CHICAGO (AP) -- A second Illinoisan died from complications of swine flu, state health officials said Wednesday, prompting renewed warnings that the virus still poses a danger.
Officials would say only that the latest victim was a female from northwest suburban Cook County who had other medical problems that might have made her illness more severe. They did not give her age, and said no other information would be released.
People close to the victim, including health care workers, have received medical attention, said Public Health Director Damon Arnold.
The state's first swine flu death was that of a 22-year-old Chicago man, who was hospitalized for about two weeks before he died Sunday, officials said. That person also had other health problems, officials said.
"We are saddened by the deaths but, as has been noted in Illinois and around the country, fatalities due to H1N1 continue to occur, especially when there are underlying medical conditions that increase the risk of severe illness," Arnold said in a statement.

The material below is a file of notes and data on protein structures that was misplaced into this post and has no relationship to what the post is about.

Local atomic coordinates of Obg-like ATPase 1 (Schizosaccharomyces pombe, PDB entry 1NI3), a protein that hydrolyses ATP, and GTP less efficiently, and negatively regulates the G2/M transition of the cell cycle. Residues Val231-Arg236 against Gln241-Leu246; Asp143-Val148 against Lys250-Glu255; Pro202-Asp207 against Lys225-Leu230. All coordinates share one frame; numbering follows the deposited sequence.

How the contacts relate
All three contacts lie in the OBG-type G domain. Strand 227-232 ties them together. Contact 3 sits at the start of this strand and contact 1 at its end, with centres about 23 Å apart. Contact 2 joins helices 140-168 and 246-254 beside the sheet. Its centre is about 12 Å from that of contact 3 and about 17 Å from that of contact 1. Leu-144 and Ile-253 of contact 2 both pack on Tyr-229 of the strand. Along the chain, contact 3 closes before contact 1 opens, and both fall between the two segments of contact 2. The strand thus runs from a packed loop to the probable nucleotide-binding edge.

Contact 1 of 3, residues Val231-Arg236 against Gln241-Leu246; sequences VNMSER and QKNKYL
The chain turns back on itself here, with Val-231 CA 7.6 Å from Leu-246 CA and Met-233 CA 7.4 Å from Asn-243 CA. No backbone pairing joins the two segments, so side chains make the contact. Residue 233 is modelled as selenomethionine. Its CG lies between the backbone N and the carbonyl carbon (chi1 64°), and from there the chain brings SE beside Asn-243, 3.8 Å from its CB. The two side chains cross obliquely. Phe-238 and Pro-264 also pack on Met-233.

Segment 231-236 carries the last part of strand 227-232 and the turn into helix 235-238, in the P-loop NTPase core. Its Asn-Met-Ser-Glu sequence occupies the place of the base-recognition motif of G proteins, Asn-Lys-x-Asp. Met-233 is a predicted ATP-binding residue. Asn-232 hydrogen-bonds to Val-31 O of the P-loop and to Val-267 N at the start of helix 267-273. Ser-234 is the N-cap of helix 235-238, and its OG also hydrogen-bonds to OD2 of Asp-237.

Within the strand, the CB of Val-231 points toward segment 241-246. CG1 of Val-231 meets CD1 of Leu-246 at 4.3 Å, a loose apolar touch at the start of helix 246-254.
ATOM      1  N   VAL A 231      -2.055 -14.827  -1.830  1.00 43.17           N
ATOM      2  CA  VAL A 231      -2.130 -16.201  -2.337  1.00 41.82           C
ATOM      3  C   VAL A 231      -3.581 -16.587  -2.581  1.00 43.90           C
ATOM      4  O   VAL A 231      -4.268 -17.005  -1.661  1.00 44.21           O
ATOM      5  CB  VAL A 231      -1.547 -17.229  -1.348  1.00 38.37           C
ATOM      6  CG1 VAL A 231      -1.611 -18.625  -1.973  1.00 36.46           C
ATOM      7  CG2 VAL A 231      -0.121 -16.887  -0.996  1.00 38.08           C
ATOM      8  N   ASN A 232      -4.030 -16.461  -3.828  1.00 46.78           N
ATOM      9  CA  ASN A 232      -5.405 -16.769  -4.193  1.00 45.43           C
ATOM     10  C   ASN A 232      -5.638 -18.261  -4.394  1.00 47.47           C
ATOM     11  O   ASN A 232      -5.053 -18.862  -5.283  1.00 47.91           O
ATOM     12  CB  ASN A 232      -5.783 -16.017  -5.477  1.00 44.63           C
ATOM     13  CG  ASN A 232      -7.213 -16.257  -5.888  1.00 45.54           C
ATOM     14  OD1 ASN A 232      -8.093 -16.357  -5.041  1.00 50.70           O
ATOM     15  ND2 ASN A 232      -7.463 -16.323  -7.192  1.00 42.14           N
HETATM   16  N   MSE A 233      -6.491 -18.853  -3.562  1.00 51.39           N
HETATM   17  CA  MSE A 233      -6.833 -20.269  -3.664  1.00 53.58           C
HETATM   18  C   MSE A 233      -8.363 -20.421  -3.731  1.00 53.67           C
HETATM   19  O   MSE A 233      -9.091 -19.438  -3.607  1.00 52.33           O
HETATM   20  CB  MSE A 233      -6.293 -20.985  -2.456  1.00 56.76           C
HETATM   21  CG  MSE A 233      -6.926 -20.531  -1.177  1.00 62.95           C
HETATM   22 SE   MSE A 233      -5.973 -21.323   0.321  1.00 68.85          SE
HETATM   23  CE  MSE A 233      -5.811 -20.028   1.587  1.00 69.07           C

The death reported Wednesday was the 15th in the U.S. and the 101st worldwide linked to the virus that has sickened more than 12,000 people. The deaths of two more New Yorkers were linked Tuesday to swine flu.
Officials closed schools after probable cases of the flu were first reported last month. They warned people not to shake hands and some Roman Catholic priests stopped distributing communion wine to avoid spreading the illness.
After the flu turned out to be milder than initially feared, health officials said many of those precautions were unnecessary.
But they said people with chronic medical conditions such as asthma, diabetes, lung disease and pregnancy should remain especially vigilant.
And everyone should continue to take steps to avoid getting the flu, including covering coughs and sneezes, washing hands frequently and staying home when they're sick, officials said.
Illinois has had 975 confirmed cases. But many mild cases may not be diagnosed because doctors are advised to test only severely ill patients.
On the Net:
Illinois Department of Public Health: http://www.idph.state.il.us/swine-flu/index.htm